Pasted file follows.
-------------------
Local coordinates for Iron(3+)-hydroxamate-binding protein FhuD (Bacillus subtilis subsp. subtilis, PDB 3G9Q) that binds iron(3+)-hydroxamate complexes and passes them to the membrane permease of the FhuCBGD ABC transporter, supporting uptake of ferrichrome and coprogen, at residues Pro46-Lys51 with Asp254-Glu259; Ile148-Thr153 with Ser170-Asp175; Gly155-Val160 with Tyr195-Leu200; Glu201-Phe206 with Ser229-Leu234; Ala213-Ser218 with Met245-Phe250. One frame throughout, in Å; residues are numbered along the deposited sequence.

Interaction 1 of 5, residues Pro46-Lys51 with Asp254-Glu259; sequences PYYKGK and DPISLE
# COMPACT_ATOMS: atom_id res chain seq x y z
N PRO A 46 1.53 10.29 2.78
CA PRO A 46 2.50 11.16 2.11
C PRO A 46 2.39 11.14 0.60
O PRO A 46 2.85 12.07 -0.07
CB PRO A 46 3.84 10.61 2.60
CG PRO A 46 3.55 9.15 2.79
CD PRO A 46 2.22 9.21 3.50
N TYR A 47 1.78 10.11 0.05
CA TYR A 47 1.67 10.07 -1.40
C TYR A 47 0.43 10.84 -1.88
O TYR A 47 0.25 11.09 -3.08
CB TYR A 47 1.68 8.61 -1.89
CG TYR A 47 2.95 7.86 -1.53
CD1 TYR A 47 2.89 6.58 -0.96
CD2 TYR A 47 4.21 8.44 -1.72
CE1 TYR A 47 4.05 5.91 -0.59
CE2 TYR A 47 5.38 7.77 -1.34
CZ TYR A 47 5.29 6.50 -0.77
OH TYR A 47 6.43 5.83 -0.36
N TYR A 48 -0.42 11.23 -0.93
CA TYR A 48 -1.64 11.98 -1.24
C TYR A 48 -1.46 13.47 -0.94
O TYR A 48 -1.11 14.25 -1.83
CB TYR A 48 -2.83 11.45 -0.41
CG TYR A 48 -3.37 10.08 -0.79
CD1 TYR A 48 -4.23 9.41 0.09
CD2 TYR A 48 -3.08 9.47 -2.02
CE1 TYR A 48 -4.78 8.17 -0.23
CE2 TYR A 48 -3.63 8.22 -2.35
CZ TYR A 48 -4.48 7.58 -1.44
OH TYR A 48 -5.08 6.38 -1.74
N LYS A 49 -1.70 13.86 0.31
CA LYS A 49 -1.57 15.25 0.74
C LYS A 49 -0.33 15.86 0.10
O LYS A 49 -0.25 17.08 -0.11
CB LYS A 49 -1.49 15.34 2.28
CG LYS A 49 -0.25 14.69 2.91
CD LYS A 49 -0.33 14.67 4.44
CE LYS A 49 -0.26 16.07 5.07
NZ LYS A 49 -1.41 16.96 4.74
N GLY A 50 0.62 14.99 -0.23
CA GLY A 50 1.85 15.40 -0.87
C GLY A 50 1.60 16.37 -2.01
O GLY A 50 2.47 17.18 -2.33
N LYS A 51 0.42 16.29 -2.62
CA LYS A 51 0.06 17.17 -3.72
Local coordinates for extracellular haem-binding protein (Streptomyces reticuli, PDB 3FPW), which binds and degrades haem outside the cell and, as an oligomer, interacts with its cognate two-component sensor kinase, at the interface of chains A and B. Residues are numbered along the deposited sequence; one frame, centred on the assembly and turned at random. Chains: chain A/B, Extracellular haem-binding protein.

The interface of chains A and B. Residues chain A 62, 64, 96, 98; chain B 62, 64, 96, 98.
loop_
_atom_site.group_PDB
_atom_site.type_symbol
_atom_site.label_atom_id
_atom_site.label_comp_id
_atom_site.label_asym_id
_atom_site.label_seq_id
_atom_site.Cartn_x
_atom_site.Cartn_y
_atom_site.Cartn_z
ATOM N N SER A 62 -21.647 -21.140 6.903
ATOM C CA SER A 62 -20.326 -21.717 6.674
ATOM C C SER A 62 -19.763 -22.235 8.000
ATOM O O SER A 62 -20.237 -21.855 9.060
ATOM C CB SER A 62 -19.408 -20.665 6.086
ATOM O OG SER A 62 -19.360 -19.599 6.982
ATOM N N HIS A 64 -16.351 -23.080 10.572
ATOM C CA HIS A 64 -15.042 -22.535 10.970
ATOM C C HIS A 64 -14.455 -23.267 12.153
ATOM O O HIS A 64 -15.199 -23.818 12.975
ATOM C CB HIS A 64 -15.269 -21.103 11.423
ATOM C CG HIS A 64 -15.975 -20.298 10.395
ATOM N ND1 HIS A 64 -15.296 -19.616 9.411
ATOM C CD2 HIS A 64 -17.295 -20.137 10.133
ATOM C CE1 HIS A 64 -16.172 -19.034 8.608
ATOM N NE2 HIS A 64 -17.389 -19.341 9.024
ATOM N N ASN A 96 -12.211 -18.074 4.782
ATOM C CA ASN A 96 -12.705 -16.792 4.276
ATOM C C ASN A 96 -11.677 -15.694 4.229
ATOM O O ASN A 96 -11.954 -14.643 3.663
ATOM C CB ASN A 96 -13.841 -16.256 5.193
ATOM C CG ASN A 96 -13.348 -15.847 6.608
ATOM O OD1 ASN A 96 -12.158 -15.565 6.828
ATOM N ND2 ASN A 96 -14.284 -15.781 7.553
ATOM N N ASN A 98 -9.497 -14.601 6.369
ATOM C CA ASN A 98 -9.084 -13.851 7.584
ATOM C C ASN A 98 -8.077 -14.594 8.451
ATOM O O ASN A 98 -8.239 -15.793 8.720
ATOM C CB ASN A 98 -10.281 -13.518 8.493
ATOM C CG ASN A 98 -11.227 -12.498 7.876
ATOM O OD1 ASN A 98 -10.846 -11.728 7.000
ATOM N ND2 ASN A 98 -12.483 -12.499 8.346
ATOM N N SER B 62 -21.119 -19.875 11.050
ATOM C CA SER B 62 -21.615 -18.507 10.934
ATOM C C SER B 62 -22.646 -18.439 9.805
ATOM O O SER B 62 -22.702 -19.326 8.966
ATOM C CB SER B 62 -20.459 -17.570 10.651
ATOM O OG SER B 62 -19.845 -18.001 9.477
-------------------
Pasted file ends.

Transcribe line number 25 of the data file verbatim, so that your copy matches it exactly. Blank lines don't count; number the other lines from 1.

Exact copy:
C TYR A 48 -1.46 13.47 -0.94